While most motorcycles get pretty good mileage, they’re not all created equal. A 2022 Honda Rebel 300 averages around 80 miles per gallon, while a 2022 Honda CBR600RR averages around 45. In general, 300cc motorcycles will get much better mpg ratings, making them overall much cheaper to run.
Another factor to consider is insurance. While motorcycle insurance tends to be pretty cheap, you will see differences in insuring different types and sizes of bikes. 300cc motorcycles will tend to be much cheaper to insure than 600cc motorcycles, given their generally lower power output and lower original cost.
Beyond insurance and gas, you also need to factor in maintenance costs. In some cases, it may just be routine things like changing the oil or spark plugs. This is often a smaller cost, but 300cc bikes will tend to require less oil and fewer spark plugs, so some money may be saved there.
Beyond routine maintenance, if parts need to be replaced, acquiring them for a cheaper bike will almost always be cheaper. Again, the original cost of your motorcycle may factor into the general cost of replacement parts. Having a cheap and ubiquitous 300cc bike will yield cheaper part prices.
300cc motorcycles and 600cc motorcycles can differ tremendously when it comes to riding experience. Though there will be differences even among similar engine sizes, in general, the bigger 600cc bikes tend to feel bigger and more powerful, while the smaller 300cc bikes tend to feel more light and agile.
So, what are the characteristics that generally are the same among different 300cc motorcycles? 300cc bikes tend to be much lighter and more agile than their 600cc counterparts. Their low weight makes them much easier to throw around at low or medium speeds.
They generally have engines that are well suited for the speeds they are often used for. Most 300cc bikes will still feel quick, and a few may even feel very fast. Especially in the case of sportier motorcycles, you’ll be able to freely use much more of that engine powerband without speeding.
300cc bikes also tend to take much less effort to ride overall. Beginner or not, some bikes are simply more challenging and physically intensive to ride than others. Most 300cc bikes will be pretty easy and fun, and for many people, they may just not need the power that a larger bike will offer.
I think it’s important to stress that engine displacement is just one way to look at a motorcycle. 300cc is more of a class of bike than a category, and many 300cc bikes will exhibit highly different riding characteristics, so keep this in mind when you’re looking at bikes to purchase.
600cc bikes tend to be very different animals. Unlike the power of the average 300cc bikes, which could be described as “thoroughly adequate” or even “more than enough”, the power of most 600cc bikes will be crazy in comparison.
Again, this will depend on the specific bike, but many 600cc bikes have enough power for anything you’d want to do. Even a 600cc sportbike still won’t weigh that much in comparison to any larger vehicle, but a lot of them still have upwards of 100 horsepower.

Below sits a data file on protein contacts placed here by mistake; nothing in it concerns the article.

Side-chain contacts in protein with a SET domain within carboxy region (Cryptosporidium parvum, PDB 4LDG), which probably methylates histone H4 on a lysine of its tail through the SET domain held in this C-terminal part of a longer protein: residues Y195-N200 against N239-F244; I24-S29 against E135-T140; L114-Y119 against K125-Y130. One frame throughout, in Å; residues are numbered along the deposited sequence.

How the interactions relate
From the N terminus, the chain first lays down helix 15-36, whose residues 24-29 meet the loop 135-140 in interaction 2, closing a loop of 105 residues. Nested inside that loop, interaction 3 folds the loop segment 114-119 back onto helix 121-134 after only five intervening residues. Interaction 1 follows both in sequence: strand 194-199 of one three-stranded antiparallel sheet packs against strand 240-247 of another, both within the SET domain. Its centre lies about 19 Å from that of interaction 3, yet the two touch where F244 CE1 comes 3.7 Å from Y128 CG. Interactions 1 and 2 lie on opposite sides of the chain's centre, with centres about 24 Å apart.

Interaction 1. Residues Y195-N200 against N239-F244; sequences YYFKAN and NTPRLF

The result of this is a powerful bike, and a powerful bike is a double-edged sword. If speed is your primary goal, perfect. This is a great class to look at. The power the average 600cc engine will have will be more than enough for your everyday riding and can be a lot of fun when you want to go faster.
The other side of this coin though is that most 600cc bikes, especially sportier ones, are going to be mostly underutilized in everyday riding. A 600cc sport bike is made to go fast, not slow, so if you want to stay remotely within legal speed limits, you won’t really be using the bike for its intended purpose.
A 600cc sportbike can propel you to triple digit miles per hour in a matter of seconds. That speed and power will always be there, available for you to use, and for many people who get into motorcycling at all, saying no to that option may be a difficult thing to do.
So, if you want to ride fast, a 600cc bike could be a great option for you. But, if you’re really just using the bike for everyday things, a 300cc frankly might be more fun. It’s much more fun to ride a slow bike and use 100% of its power than to ride a fast bike and use 50% of its power.
As I stated earlier, some bikes just don’t require as much effort to ride as others, whether you can competently ride them or not. In general, lighter bikes will usually have an easier learning curve, and are much more forgiving when trying to learn how to handle a motorcycle.
A scooter will simply require far less physical effort to use than a super sport. A 600cc bike may be very easy to use while moving on the highway, but using it in town will require much more focus and effort than a 300cc bike, so if you’re mostly riding in town, it may not make sense to have one at all.
This characteristic can also really depend on the situation. Different motorcycles are simply made for different types of riding. If you want a bigger bike to log some freeway miles and carve through country roads at higher speeds, a 600cc bike is a better choice. A 300cc bike may really struggle to keep up in these higher speed situations.
If you want a smaller bike with which to ride around in the city, a 300cc bike may be a superior choice. A 300cc bike is also a nice option for off-road and dual sport motorcycles, as it will have lower weight and more agility than the equivalent 600cc bike.
This category is an easy win for the 600cc motorcycles. If you want to go fast, 99 times out of 100, the 600cc will exceed the 300cc by a huge margin. This is not to say there aren’t fast 300cc bikes out there, but between the two there’s really no contest.
This matter comes down to displacement. Displacement refers to the measure of cylinder volume within any traditional motor. A 600cc motorcycle simply has twice the engine displacement of a 300cc, meaning the space in which fuel is combusted is twice as big. This translates to theoretically double the power output.